"The T. rex went into the heebie-jeebies sometimes," producer Kathleen Kennedy told Entertainment Weekly. "Scared the crap out of us. We'd be, like, eating lunch, and all of a sudden a T. rex would come alive. At first we didn't know what was happening, and then we realized it was the rain. You'd hear people start screaming."

Harrison Ford, Jim Carrey, and Gwyneth Paltrow could have starred

"Jurassic Park" could have been an "Indiana Jones" reunion, as Spielberg offered the role of Alan Grant to Harrison Ford before it went to Sam Neill. Jim Carrey also auditioned to play Ian Malcolm, Jeff Goldblum's character, while Gwyneth Paltrow and Helen Hunt auditioned for Laura Dern's role, Ellie Sattler.

Ariana Richards was cast after terrifying Spielberg's wife

Ariana Richards told the Daily Mail she landed the role of Lex after screaming so loudly on her audition tape that it woke up Spielberg's wife, Kate Capshaw, who "leaped up off the couch and ran into the hallway screaming, 'Steven, Steven, are the kids okay?'"

A massive hurricane disrupted production

Production was disrupted by Hurricane Iniki, the most powerful storm to ever hit Hawaii, leading the cast and crew to shelter at their hotel. Sam Neill later wrote in his memoir "we came very close" to dying in the hurricane. The only person not fazed was Richard Attenborough, who slept through the storm. In the behind-the-scenes featurette "Return to Jurassic Park," Spielberg recalled Attenborough brushing this off, telling him, "Oh, dear boy, darling, I survived the blitz!"

It featured a groundbreaking digital face replacement effect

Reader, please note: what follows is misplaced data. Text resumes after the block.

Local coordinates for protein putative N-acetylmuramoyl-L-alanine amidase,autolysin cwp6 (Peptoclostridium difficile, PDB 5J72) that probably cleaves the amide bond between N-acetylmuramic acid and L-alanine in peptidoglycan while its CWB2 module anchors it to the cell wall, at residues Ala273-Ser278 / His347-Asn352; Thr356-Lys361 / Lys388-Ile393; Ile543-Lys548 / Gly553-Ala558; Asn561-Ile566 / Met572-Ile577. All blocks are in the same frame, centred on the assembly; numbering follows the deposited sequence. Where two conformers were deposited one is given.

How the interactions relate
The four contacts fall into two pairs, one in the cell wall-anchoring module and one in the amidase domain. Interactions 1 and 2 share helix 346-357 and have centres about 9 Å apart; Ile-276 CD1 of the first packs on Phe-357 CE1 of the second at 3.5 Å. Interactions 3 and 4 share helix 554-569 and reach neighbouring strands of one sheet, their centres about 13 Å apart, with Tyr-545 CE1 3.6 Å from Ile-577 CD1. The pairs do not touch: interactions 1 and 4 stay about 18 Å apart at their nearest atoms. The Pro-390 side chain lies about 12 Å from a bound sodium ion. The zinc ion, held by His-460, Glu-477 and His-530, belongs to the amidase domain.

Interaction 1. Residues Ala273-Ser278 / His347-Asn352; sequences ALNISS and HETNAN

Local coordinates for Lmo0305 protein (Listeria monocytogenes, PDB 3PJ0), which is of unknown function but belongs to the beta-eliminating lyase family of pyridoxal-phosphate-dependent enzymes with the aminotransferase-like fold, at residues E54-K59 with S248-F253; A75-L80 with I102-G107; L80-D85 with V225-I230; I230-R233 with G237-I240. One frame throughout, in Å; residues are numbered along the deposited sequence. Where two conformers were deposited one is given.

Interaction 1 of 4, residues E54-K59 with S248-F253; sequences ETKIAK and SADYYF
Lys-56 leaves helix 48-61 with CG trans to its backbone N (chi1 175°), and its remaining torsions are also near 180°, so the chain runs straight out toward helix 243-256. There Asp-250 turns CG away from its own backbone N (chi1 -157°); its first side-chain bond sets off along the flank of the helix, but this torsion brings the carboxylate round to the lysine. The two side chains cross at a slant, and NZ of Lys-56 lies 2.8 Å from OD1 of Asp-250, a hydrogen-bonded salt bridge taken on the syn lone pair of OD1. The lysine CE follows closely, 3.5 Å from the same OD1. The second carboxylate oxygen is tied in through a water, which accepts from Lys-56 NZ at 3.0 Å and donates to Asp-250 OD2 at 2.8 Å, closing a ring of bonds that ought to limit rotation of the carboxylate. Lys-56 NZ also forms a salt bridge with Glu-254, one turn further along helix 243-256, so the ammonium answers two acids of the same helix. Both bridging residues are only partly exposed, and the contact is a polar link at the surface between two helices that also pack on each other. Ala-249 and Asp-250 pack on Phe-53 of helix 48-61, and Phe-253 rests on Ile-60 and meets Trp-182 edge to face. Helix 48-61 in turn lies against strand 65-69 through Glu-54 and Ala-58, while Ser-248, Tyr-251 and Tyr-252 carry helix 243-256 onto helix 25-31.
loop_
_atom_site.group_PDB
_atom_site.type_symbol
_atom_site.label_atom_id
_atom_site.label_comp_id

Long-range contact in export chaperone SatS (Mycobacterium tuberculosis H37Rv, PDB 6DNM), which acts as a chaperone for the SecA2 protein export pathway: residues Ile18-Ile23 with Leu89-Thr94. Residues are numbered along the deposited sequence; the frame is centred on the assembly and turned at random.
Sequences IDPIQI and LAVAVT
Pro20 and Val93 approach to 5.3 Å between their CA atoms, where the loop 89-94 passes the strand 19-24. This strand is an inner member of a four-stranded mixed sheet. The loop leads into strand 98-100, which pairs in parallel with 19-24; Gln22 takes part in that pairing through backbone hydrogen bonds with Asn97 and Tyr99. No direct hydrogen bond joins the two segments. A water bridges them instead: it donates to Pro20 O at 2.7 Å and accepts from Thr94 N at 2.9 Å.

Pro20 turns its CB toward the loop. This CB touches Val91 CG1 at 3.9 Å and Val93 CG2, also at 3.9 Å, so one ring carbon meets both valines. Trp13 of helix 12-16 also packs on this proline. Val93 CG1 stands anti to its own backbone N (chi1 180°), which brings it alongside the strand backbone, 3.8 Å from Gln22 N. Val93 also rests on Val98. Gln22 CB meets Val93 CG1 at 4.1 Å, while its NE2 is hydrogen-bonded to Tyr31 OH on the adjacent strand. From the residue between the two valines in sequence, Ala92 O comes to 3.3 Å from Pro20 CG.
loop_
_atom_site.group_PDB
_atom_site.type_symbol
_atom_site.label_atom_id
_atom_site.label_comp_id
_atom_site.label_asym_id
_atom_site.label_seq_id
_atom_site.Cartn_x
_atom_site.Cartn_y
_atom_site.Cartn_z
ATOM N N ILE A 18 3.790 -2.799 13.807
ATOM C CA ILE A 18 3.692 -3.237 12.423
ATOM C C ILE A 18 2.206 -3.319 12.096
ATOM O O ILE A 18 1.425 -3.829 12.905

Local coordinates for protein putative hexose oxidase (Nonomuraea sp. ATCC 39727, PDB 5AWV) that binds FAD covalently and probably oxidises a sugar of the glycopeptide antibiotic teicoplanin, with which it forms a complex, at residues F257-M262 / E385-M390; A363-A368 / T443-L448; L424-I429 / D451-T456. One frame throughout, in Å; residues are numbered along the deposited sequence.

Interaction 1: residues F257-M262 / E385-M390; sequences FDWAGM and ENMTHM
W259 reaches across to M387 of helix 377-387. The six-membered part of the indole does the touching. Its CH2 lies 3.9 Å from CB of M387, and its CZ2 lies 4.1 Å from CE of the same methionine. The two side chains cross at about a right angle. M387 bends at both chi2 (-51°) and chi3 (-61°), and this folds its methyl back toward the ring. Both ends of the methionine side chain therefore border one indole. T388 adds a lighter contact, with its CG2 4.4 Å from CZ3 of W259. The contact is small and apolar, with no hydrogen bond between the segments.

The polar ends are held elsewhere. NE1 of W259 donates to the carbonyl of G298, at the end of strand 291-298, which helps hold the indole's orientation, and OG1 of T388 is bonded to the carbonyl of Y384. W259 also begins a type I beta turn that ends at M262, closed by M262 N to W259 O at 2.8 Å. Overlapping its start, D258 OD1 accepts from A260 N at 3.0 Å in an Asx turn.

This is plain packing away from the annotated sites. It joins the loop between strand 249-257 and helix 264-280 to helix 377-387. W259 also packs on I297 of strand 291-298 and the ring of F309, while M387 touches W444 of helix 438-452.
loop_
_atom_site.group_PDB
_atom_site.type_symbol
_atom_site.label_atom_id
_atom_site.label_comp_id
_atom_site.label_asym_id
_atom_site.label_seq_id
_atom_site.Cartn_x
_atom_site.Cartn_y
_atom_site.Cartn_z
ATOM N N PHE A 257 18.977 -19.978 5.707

When Lex falls through the air vent while being chased by raptors, Ariana Richards' face digitally replaced her stunt double's. According to "Jurassic Park: The Ultimate Visual History," this was the first ever on-screen digital face replacement in a movie.

A key shot was filmed in reverse

A moment in the third act where bones fall on Tim was filmed by raising the skeleton off the ground and then reversing the shot. "I had to actually act in reverse, which was a whole new thing for me," actor Joseph Mazzello said in a behind-the-scenes featurette.

The T. rex almost didn't live to the end of the movie

The famous ending where the T. rex returns and kills the raptors wasn't the plan when shooting began. Instead, the last raptor was originally going to be crushed by a falling skeleton, while the T. rex would have been killed earlier in the movie. But Spielberg changed the ending mid-production after realizing the T. rex was the film's true star.

"We're halfway through the process, and we're nearing this moment where we're going to shoot the scene where we kill the T. rex, and [Spielberg] was like, 'No. The T. rex is the star of the movie. We can't kill him,'" producer Kathleen Kennedy recalled on the "ID10T" podcast. This led to a discussion on set about how "we were going to change the next scene, and the entire end of the film, as we were making it so that we could keep our leading actor, the T. Rex, alive," she added.

That same T. rex, nicknamed "Rexy," would go on to appear in all three "Jurassic World" films, including 2022's finale "Jurassic World Dominion." So much for extinction.

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Brendan Morrow

Brendan is a staff writer at The Week. A graduate of Hofstra University with a degree in journalism, he also writes about horror films for Bloody Disgusting and has previously contributed to The Cheat Sheet, Heavy, WhatCulture, and more. He lives in New York City surrounded by Star Wars posters.